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Opinions Sept. 17, 2013

September 17, 2013
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Indiana Tax Court
The following opinion was released after IL deadline Monday.
United Parcel Service, Inc. v. Indiana Department of State Revenue
49T10-0704-TA-24
Premiums tax. On remand from a reversal by the Indiana Supreme Court, denies UPS’s motion for summary judgment of an appeal of taxes due for the years 2000 and 2001 and grants summary judgment in favor of the Department of Revenue, holding that statutes governing premiums tax on out-of-state insurers are immune from Commerce Clause challenges.

Indiana Court of Appeals
Bartholomew County and Bartholomew County Commissioners v. Doug Johnson and Lucretia Johnson v. C & H/M Excavating and Construction, Inc., and Christopher B. Burke Engineering, LTD.
03A01-1212-CT-578
Civil tort. Reverses denial of summary judgment in favor of Bartholomew County. Remands for further proceedings as to the county’s allegedly negligent maintenance and operation of the bridge. Finds that under Indiana Code Section 34-13-3-3(10), the county had immunity from liability because the construction of the bridge was a delegable duty.

Evergreen Shipping Agency Corp., v. Djuric Trucking, Inc.
45A03-1302-CC-40
Civil collection. Affirms award of legal fees for Djuric Trucking Inc., holding that the award is not barred by the doctrine of res judicata and therefore Djuric has not waived its claim.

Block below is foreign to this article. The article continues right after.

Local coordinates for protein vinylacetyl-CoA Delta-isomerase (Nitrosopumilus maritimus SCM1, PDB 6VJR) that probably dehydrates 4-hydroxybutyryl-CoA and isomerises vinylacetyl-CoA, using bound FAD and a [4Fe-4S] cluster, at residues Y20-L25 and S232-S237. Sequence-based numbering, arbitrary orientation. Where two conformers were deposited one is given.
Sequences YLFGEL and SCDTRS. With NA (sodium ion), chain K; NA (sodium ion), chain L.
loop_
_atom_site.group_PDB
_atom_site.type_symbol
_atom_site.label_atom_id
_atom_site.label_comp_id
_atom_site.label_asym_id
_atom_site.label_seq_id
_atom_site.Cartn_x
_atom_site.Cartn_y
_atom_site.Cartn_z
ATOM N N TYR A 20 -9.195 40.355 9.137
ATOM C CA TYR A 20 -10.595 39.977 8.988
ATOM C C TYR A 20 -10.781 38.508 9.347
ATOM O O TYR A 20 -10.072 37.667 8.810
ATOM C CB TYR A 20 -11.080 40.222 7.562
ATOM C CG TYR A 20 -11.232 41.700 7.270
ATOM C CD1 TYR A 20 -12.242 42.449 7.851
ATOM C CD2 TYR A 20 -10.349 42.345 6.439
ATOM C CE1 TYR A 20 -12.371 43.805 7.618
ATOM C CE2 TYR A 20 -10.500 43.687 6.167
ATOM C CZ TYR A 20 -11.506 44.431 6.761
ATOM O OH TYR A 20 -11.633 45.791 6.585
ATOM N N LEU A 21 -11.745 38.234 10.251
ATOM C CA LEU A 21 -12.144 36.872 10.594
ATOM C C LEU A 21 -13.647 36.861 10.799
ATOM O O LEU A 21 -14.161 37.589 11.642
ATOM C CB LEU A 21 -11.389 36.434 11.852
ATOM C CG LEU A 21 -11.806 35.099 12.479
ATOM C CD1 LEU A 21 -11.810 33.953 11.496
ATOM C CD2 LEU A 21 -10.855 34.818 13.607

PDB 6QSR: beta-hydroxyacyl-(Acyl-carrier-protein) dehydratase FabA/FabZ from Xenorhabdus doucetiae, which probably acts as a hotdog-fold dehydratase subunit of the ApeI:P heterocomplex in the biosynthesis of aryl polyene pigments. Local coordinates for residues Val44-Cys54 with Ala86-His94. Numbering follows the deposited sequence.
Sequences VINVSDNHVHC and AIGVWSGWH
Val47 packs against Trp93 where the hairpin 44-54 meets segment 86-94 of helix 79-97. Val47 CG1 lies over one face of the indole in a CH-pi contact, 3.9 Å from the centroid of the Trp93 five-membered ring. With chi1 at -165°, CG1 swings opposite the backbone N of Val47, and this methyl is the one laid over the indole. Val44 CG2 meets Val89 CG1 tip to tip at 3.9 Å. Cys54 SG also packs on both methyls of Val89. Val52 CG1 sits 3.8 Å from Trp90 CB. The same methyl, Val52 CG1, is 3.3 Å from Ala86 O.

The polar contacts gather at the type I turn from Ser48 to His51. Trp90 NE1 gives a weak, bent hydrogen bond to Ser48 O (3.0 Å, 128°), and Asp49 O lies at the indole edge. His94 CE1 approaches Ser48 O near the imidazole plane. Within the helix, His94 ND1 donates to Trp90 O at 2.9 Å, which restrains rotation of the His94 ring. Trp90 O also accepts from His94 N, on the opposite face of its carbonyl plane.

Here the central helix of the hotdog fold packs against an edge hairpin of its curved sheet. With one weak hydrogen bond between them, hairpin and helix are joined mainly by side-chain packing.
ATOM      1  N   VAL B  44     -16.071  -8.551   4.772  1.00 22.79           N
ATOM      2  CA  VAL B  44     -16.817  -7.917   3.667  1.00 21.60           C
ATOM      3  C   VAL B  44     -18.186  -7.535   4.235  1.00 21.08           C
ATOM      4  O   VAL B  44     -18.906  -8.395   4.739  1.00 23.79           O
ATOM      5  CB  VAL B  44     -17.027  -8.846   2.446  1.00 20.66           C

Nancy A. Missig v. State Farm Fire & Casualty Company, Andre M. Missig, and Autumn Missig
34A02-1212-CT-1002
Civil tort. Affirms trial court ruling in a dispute over proceeds from a real estate insurance policy issued to the son and daughter-in-law of Nancy Missig who were purchasing a home from her on a land contract. Andre Missig and Autumn Missig received proceeds from a total-loss fire, but Nancy Missig failed to convince the appeals court that State Farm owed an interest to her because she was not named on the policy taken out by her son and daughter-in-law. Also affirmed is a trial court judgment in Nancy’s favor and a lien sufficient to satisfy the land contract on a property Andre and Autumn purchased with insurance proceeds.

Nathan K. Barker v. State of Indiana
73A01-1212-CR-575
Criminal. Remands for new sentencing order that does not exceed the 40-year cap on the executed portion of Barker’s sentence. Affirms all other aspects of his sentence. Finds since detainees serving home detention can earn credit for time served, Barker’s 120-day home detention exceeded the terms of his plea agreement which limited the executed time to 40 years. Also concludes the trial court did not abuse its discretion when it did not consider Barker’s apology as mitigating circumstance. Finally, holds that Barker failed to meet his burden of demonstrating that his sentence is inappropriate.  

Kenneth F. Kipp v. State of Indiana (NFP)
73A01-1211-CR-507
Criminal. Affirms conviction of Class A felony burglary; Class B felony armed robbery; two counts of Class B felony burglary; Class B felony attempted carjacking; two counts of Class C felony battery with a deadly weapon; Class C felony attempted robbery; two counts of Class D felony theft; Class D felony resisting law enforcement; and being a habitual offender.

Eric G. Couthen v. State of Indiana (NFP)
84A04-1302-CR-65
Criminal. Affirms sentence imposed after revocation of probation for conviction of Class C felony intimidation.

Spiros Alatorre v. State of Indiana (NFP)
49A04-1301-CR-28
Criminal. Reverses and vacates convictions for Class A felony kidnapping and Class B felony carjacking on double-jeopardy grounds, but finds a 45-year executed sentence for conviction of murder is not inappropriate.

Dellia Castile v. State of Indiana (NFP)
71A04-1212-CR-625
Criminal. Affirms conviction and 50-year aggregate sentence for conviction of Class A felony neglect of a dependent and Class B felony neglect of a dependent.

Katherine Cervantes v. State of Indiana (NFP)